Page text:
In Summer: Because cold air is more dense than warm air, cold “travels to warm”. In summer, cool (air conditioned) air can exit the home anywhere the home is leaking air near the floor.
NOTE: When the fireplace is not in use — close the damper. Leaving it open creates a space (up to 24″ wide & up to 18″ deep) for warm air to rise out of the house.
NOTE: Many fireplace dampers warp (from heat) and cannot seal tightly. A solution can be the “Fireplace Balloon”. Inflate it and push tight against the top of fireplace for a tighter seal. If a fire is lighted with balloon in place it will melt a little and deflate.
NOTE: Keep windows locked when not open. It’s difficult to tell if they are fully closed unless locked. If not fully closed and locked: air, bugs and burglars can enter at will.
Check under entry doors for visible daylight. If you can see light, install a seal at the bottom of door (many types are available). Wedge-Gaskets seal the gap on the side of the bottom of door.
Even ductwork with a perfect installation can degrade over time. Some sealing products may harden & crack, starting a leak. Also, duct tape fails in DFW attic heat within months. It may appear to be in place, but is actually no longer sealing anything (see left photo).
It’s quite possible a worker may bump ductwork while in the attic, causing it to come ajar or completely apart.
Perfectly installed ductwork can come apart over time. This can be a normal occurrence, or due to the ductwork having been damaged.
They measure how much are is going into the ductwork (at return-air grill openings) versus how much air is coming out of the system (at supply-air duct openings). Purchasing a ductwork-leakage test may be a investment with tremendous benefits for you.
Leaking supply-air ductwork sends cooled / heated air into the attic, causing the HVAC System to run longer and harder. If there are leaks in the return-air ductwork in the attic, air up to 160 degrees in temperature is coming into the HVAC System.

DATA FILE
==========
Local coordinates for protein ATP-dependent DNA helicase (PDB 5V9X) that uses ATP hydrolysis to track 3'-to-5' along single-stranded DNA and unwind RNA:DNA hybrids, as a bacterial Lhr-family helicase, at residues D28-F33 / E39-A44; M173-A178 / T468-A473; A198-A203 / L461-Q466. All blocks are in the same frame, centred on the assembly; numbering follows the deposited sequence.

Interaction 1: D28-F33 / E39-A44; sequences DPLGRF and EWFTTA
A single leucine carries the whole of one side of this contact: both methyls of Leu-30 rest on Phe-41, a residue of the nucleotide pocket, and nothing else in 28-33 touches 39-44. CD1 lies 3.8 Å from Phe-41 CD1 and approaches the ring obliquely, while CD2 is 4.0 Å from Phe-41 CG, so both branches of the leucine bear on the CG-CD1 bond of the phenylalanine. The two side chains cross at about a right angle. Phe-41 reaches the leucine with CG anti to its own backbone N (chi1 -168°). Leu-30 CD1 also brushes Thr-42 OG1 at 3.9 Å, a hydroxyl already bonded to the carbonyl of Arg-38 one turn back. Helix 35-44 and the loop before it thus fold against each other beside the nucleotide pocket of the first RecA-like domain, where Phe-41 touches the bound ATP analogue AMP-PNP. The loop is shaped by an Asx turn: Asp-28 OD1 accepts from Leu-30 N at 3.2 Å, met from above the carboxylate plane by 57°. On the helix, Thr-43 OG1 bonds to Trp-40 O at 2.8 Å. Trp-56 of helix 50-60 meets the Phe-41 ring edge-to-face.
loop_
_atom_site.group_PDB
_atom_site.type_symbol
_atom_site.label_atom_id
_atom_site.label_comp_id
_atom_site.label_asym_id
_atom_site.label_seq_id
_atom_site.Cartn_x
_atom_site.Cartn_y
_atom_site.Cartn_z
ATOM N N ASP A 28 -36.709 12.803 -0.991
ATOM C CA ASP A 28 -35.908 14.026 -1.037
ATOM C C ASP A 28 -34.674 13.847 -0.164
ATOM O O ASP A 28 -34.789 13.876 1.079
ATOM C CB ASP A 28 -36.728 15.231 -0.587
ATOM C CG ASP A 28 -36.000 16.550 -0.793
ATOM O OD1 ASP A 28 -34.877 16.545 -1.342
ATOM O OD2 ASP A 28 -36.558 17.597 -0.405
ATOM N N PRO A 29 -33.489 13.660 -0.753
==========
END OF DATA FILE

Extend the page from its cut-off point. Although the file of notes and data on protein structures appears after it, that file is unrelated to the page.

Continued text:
Attic air is up to +90 degrees warmer than what an HVAC System is designed to cool. With a 15 degree cooling-spread (what a properly working a/c can do) the air ending up in the living-space is cooled to only 75 degrees (versus 55 degrees for the air coming from inside the 70 degree home). If your home has the average of 15% ductwork leakage, you can reduce cooling / heating costs by up to 15% by sealing the leaks. In addition, the HVAC System will last longer.
In DFW, when you run the blower all the time, you transfer heat (from the attic) into the living-space during summer. In winter, you transfer cold (from the attic) into the living space.
TX Building code requires ceilings to have R-38 insulation. TX Building Code allows the ductwork to be R-6 to R-8, and older Flexible ductwork has an R-Value as low as 4. Older Metal ductwork may be uninsulated.
Constantly moving air through ductwork (with little to no insulation) — in an attic space which is as hot as 160+ degrees in the summer, and (at best) only minimally warmer than the outside air in winter, transfers heat from the attic to the living-space in summer and cold from the attic in winter.
Why does ductwork have less insulation? Because air is intended to be moving through ductwork for only a short period of time (from the time it takes air to move from the furnace through the ductwork and into the rooms. If you run the blower all the time, air is constantly moving through the ductwork. So, air is always moving through ductwork with R-8 insulation (or less) inside attics that are extremely hot or quite cold.
And, since most ductwork leaks air, you are constantly losing cooled / heated air into your attic. You are also paying to operate the blower all the time. All this adds up to higher cooling and heating bills and wasted energy.
Differing opinions exist about the question of running the furnace blower all the time. This is because the answer can be different depending on where you live within the United States. In the northern U.S. most homes have a basement that stays 55-60 degrees year round. The furnace and ductwork in these homes is located in the basement.
Typical DFW attic ventilation looks like these photos.
Many newer homes look like the 2 photos on the right.